On a gasoline engine, because of the throttle, there is vacuum on the intake manifold except if you go WOT, this means you have plenty of vaccum when you're idling and crusing, as far as I know, we release the accelerator when breaking, you won't notice any difference on the brake pedal feel after the installation, it's a good preventive maintenance and I mostly think it's harder to do on a automatic because of the shifter linkage which doesn't give enough clearance to remove the pump, I did it on rabbit and a golf, both manual,it's pretty easy and straightforward, I prefer to remove the battery tray to give more space

I would also recommend the Integrated engineering delete plate, cheaper and the design is way better, cleaner and seems to hold oil pressure better, as for the hose, get a 3/8" vacuum hose that goes from the brake booster to the vacuum port on the throttle body
 

MLue1

Drag Race Newbie
There is no noticeable performance advantage of deleting the vacuum pump. The part has tendancy to leak, deleting the pump avoid future leaking from that part. Most gasoline cars doesn't have a vacuum pump, because it's not needed and it's just an extra part that can broke, on a diesel engine it's useful since there is no vaccum, it needs a pump to supply vacuum

On a gasoline engine, because of the throttle, there is vacuum on the intake manifold except if you go WOT, this means you have plenty of vaccum when you're idling and crusing, as far as I know, we release the accelerator when breaking, you won't notice any difference on the brake pedal feel after the installation, it's a good preventive maintenance and I mostly think it's harder to do on a automatic because of the shifter linkage which doesn't give enough clearance to remove the pump, I did it on rabbit and a golf, both manual,it's pretty easy and straightforward, I prefer to remove the battery tray to give more space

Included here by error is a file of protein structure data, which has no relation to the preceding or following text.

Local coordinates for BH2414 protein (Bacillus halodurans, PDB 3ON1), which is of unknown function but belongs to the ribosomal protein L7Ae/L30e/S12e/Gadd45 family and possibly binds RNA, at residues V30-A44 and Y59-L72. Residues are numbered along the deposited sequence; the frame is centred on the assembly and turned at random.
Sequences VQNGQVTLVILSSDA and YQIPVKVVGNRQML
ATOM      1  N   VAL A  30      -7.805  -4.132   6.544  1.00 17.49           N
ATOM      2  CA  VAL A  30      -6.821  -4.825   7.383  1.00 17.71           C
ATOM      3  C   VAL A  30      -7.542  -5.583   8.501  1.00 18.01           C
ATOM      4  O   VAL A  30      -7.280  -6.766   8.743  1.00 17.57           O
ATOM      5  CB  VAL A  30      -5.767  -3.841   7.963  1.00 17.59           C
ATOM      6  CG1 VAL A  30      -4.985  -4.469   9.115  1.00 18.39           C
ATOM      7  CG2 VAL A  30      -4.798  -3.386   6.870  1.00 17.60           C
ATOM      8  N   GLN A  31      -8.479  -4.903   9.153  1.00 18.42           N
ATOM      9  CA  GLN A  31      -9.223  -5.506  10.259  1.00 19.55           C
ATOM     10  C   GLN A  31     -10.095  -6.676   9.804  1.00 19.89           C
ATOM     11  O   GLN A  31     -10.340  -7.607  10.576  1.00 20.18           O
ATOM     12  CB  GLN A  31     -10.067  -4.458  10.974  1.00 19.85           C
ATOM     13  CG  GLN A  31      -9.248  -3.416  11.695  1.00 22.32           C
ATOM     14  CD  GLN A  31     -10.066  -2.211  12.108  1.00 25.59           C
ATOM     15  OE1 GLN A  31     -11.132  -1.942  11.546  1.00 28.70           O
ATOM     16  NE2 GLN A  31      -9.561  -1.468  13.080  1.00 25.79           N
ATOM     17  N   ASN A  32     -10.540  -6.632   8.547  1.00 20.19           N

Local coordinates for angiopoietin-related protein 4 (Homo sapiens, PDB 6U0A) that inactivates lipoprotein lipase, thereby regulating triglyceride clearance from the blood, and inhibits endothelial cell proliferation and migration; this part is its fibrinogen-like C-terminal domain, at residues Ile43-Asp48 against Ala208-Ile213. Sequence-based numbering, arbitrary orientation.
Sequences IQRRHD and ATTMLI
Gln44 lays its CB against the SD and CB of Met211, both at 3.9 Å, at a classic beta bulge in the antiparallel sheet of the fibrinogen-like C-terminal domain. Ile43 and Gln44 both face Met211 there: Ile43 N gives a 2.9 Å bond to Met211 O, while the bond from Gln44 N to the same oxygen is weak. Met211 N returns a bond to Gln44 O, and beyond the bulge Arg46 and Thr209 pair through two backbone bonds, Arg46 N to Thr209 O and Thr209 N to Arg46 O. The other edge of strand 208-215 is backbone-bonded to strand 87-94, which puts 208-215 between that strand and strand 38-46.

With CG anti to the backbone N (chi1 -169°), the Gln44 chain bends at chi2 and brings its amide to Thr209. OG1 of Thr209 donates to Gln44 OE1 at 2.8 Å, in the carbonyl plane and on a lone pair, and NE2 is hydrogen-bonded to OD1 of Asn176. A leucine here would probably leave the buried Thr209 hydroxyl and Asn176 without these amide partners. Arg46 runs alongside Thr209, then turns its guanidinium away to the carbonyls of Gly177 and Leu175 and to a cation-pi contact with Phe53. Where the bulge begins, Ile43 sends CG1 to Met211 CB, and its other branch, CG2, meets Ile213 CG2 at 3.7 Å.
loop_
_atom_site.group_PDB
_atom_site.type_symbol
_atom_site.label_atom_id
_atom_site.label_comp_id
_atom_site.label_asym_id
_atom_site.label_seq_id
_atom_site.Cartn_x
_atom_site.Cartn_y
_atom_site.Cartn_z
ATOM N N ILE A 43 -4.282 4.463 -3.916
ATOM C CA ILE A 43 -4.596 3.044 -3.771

I would also recommend the Integrated engineering delete plate, cheaper and the design is way better, cleaner and seems to hold oil pressure better, as for the hose, get a 3/8" vacuum hose that goes from the brake booster to the vacuum port on the throttle body
Where I live, the Emissions Testing is a joke and will be discontinued on April 1st 2019 (thank god) but the Vehicle Safety Certification is still extremely strict (no thanks to the last Government), a License Mechanic is liable for removal of the vacuum pump. If a Used Car that came from the factory equipt with a vacuum pump, comes to a Licence Mechanic for certification without the vacuum pump install. If the Mechanic certifies the car in question without reinstalling a vacuum pump on the car, he puts himself at risk for the length of time the certification last.